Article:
Gregory Berlowitz wants to know where his food comes from. Whether its veggies without pesticides, or milk from cows that haven’t been fed antibiotics, he’d rather have organic food at an affordable price. That’s why Berlowitz is spearheading an effort to start a community-run grocery on the North Side, known as a food co-operative.
The food co-op is basically a large grocery store owned by a collective group of residents. Anyone can shop at the co-op, but members will receive special discounts. Its members are technically owners who buy in with a fee.
Members of an existing food co-op in Urbana make a one-time investment of $60. All of the money goes back into the co-operative and is distributed in discounts, employee wages and improvements. The expanded grocery store had a grand opening on Monday and uses more than 20 suppliers to provide produce, dairy and bread for the full-service grocery.
The focus in nearly every co-op is to build community around local, healthy food.
“It’ll only happen with a community effort,” Berlowitz said. “And almost everything will be up to the people that help me build it.”
Berlowitz hopes that by operating as a co-operative, rather than a corporation trying to make a profit, the organization can have a scale of product that’s affordable for all budgets.
The Rogers Park resident began planning the co-op four months ago and launched an informational website Feb. 6. Since then, the concept has exploded.
More than 5,000 people have seen the Facebook page and about 100 people have already RSVP’d to the two informational meetings planned for February and March.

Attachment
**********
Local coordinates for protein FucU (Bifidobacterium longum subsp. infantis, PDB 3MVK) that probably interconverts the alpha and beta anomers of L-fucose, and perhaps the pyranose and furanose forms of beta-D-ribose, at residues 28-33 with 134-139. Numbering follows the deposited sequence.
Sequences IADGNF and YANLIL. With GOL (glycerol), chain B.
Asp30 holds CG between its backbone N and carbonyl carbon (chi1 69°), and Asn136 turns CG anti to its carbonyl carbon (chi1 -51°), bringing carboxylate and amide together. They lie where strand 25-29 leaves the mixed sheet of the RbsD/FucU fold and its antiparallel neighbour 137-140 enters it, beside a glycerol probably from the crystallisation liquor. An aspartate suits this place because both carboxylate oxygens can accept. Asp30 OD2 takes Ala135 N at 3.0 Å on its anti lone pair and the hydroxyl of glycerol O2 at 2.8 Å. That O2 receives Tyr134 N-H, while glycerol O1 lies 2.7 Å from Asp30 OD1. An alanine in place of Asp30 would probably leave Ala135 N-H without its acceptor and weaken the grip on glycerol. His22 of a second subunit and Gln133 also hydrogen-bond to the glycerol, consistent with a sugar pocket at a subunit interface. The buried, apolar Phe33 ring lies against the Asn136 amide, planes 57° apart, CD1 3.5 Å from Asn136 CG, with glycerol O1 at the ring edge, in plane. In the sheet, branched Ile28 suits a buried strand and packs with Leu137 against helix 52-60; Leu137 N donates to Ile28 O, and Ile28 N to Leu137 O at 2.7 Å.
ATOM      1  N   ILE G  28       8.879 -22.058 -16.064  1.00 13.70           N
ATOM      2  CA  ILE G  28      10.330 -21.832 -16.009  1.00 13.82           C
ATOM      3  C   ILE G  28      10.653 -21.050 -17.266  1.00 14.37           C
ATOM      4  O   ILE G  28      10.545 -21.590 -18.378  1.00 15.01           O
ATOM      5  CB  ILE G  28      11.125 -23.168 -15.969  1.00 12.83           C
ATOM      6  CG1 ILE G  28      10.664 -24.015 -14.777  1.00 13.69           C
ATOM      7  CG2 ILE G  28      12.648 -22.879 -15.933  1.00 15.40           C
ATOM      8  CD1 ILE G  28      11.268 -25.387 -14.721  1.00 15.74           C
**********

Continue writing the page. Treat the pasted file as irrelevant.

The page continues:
“I think it’s the right time and talking to people around the state that are building co-operatives, people are getting more interested in knowing where their food comes from,” he said.
But residents will have to be patient. Berlowitz estimates 2 to 6 years for the concept to become reality. It took Logan Square’s co-op— Dill Pickle—five years to build. When it opened in late 2010, the store had to close the following weekend because it sold out of merchandise, ABC News reported.
"It was just the feeling of a place where I knew that good people were making decisions about what to buy and what not to buy," member-owner Holly Birnbaum told ABC News.
About 500 residents donated and raised $150,000 to kick-off the grocery store.
While the group will decide the final location of Chicago’s co-op, Berlowitz envisions a space south of Foster and north of Irving Park Road, between Clark and Western avenues. That means the co-op could be located in or very near Lincoln Square and Ravenswood.
“The idea is to be as central as possible on the North Side,” he said. “There’s an absence of availability in that area with tons of schools, families and churches.”
Getting through the bureaucratic and legal technicalities is simple for Berlowitz, who has a background in environmental law.
He’s also spent time working at Blackbird, where chef and owner Paul Kahan developed relationships with local farmers. That’s when Berlowitz became interested in learning where his food came from.
Just after leaving Blackbird in the early 2000s, Berlowitz started a food buying club. Though it only grew to about 20 people, the idea of starting a co-op originated within that organization.
Food awareness is something Berlowitz is trying to spread throughout the city, and not just with the co-op. He also sits on a newly-formed Chicago Public Schools food advisory committee. The group was created to collect parent input on how to improve school food.
Berlowitz said he was surprised to find no mention of organic food. With two kids in CPS, he hopes to change how the school system thinks about its food products.
The Chicago Co-op is hosting two informational meetings, one Feb. 27 at Chase Park Auditorium and the other March 7 at Sulzer Library. RSVP here.